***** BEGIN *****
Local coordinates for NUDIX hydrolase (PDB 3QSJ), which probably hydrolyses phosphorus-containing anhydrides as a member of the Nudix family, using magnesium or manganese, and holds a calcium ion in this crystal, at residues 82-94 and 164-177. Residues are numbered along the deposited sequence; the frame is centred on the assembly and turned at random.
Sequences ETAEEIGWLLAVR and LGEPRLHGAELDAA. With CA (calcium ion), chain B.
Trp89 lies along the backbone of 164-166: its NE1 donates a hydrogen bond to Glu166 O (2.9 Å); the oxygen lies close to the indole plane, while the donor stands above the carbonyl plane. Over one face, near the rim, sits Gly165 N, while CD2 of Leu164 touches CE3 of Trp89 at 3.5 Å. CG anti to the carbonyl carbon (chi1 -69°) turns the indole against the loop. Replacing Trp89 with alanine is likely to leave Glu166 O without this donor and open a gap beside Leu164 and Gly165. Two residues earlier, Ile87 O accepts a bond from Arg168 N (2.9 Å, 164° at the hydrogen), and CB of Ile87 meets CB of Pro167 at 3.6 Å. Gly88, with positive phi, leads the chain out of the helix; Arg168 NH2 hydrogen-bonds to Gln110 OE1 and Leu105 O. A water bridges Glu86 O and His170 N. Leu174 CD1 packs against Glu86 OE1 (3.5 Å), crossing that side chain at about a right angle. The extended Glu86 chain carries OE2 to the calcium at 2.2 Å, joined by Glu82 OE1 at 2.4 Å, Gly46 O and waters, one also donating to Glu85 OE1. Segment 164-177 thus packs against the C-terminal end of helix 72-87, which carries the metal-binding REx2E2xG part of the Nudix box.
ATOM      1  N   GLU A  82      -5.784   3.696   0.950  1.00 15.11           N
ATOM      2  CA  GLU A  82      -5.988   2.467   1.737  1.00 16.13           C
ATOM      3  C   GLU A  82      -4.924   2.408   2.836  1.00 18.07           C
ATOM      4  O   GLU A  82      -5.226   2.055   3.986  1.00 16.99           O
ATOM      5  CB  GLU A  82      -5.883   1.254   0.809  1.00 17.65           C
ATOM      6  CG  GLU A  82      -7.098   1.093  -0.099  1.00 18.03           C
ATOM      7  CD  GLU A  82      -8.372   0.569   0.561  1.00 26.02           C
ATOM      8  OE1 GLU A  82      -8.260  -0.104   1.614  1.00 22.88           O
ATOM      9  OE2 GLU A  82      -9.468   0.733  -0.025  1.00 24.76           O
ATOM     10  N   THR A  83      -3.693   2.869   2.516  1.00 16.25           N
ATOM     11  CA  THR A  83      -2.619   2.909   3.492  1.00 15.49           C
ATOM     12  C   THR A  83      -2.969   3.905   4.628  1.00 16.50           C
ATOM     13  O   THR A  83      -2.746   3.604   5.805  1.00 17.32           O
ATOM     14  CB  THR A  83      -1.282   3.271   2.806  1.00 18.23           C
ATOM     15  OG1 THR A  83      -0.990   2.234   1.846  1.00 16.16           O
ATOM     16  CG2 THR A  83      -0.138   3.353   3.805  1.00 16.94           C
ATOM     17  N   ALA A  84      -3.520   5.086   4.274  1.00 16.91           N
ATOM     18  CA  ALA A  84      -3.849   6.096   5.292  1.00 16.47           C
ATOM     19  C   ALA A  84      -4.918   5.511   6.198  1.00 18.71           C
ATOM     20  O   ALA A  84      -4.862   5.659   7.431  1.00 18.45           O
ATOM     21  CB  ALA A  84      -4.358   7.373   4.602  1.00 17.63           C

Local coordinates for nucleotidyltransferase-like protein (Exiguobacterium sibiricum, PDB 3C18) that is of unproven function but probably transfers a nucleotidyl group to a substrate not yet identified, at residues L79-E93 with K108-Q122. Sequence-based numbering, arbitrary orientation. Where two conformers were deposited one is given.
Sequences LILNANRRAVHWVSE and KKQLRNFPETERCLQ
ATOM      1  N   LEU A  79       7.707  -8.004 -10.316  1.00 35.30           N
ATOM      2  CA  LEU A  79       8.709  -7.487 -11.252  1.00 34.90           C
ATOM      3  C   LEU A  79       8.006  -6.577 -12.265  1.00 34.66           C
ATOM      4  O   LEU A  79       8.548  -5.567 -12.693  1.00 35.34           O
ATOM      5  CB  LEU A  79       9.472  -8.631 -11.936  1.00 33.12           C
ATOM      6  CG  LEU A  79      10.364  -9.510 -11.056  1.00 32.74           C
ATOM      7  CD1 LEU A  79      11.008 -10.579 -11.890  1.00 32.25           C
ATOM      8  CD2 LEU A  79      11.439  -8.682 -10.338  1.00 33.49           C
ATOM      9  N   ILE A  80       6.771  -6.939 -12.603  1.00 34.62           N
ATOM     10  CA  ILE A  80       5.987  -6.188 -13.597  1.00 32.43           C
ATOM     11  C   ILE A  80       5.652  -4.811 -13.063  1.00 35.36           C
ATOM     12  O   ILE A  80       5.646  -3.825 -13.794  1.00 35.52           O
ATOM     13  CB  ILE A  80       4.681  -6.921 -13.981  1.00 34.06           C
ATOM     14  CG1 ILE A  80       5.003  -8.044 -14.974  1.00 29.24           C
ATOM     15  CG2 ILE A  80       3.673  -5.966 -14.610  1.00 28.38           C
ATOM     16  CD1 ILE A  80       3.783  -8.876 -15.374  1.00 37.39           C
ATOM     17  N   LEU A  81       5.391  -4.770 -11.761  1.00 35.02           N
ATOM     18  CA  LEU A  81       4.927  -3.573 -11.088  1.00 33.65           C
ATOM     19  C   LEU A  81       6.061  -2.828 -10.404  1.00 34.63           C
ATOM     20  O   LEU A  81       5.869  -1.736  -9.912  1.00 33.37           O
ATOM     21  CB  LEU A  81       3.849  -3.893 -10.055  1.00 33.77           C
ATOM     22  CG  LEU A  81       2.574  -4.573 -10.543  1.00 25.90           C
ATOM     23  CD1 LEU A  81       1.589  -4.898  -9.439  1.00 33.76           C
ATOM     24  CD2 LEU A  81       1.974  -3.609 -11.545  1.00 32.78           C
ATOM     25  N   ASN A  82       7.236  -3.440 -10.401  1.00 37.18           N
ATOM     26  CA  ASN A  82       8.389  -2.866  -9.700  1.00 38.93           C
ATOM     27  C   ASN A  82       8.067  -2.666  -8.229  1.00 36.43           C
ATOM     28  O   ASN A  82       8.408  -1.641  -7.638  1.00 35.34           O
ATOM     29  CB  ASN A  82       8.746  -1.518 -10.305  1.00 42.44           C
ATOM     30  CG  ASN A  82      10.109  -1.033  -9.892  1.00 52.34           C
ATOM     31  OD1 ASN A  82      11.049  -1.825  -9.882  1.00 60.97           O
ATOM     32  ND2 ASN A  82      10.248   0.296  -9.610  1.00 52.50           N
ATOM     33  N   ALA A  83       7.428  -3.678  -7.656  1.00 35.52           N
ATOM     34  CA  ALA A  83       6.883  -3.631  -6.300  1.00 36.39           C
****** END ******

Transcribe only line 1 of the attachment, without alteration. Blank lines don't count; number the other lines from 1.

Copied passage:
Local coordinates for NUDIX hydrolase (PDB 3QSJ), which probably hydrolyses phosphorus-containing anhydrides as a member of the Nudix family, using magnesium or manganese, and holds a calcium ion in this crystal, at residues 82-94 and 164-177. Residues are numbered along the deposited sequence; the frame is centred on the assembly and turned at random.